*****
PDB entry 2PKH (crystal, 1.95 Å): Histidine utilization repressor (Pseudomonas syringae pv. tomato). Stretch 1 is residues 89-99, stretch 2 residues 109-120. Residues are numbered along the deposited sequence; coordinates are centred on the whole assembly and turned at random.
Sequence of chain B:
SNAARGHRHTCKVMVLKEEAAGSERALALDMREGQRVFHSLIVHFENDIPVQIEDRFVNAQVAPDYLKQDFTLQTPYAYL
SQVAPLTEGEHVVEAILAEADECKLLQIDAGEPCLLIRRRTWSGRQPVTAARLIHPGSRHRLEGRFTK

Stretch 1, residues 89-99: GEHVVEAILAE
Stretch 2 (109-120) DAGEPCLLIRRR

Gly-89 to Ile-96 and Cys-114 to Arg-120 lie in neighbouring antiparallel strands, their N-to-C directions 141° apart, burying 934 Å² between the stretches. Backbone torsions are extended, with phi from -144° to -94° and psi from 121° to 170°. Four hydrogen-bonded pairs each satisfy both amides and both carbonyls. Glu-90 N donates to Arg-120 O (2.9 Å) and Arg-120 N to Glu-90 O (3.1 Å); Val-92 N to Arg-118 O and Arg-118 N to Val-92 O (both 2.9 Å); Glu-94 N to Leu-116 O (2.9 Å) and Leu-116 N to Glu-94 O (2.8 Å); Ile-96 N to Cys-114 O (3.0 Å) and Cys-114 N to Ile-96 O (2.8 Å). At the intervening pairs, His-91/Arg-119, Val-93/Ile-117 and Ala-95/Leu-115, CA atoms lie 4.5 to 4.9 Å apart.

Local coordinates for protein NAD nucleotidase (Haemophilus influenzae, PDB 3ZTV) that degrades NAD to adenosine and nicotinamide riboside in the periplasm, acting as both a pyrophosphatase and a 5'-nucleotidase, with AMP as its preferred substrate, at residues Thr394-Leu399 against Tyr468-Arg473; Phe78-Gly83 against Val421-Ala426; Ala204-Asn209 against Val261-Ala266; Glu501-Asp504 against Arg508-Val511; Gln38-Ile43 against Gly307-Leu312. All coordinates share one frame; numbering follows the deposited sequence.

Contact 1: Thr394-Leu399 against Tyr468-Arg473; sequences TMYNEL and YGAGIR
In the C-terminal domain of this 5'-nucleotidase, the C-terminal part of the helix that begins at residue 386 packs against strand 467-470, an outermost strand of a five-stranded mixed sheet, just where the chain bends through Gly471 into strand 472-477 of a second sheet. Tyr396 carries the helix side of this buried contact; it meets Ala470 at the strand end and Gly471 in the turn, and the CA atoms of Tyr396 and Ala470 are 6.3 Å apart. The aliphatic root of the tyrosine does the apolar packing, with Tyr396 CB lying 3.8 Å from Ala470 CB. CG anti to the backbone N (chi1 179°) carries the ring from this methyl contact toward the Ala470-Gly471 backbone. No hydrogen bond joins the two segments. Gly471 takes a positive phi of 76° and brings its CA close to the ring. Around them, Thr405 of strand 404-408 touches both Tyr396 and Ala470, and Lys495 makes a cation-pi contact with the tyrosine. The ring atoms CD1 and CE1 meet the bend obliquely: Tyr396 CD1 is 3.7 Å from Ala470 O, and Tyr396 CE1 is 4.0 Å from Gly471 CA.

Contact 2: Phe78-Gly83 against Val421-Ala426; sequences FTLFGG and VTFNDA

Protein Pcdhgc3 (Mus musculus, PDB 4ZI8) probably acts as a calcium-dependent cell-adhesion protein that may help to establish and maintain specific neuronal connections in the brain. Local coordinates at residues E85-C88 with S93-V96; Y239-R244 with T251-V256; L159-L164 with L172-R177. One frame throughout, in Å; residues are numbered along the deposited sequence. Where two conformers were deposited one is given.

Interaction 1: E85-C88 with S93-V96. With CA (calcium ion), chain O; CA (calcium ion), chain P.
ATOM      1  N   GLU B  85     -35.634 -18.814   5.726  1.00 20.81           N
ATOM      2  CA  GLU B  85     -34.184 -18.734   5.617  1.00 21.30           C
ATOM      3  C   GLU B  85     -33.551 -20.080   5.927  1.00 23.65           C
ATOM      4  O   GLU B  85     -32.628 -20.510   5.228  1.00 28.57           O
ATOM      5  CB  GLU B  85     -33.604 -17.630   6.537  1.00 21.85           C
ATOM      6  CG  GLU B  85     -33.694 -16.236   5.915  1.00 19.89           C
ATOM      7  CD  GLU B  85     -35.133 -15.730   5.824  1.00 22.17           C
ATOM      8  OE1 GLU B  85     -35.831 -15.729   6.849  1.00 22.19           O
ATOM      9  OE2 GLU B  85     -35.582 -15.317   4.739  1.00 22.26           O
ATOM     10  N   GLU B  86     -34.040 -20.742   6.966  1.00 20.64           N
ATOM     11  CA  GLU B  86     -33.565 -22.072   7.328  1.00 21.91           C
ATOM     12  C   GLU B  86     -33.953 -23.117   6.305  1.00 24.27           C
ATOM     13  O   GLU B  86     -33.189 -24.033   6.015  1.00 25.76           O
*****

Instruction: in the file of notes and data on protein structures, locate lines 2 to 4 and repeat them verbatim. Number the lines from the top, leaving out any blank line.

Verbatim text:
Sequence of chain B:
SNAARGHRHTCKVMVLKEEAAGSERALALDMREGQRVFHSLIVHFENDIPVQIEDRFVNAQVAPDYLKQDFTLQTPYAYL
SQVAPLTEGEHVVEAILAEADECKLLQIDAGEPCLLIRRRTWSGRQPVTAARLIHPGSRHRLEGRFTK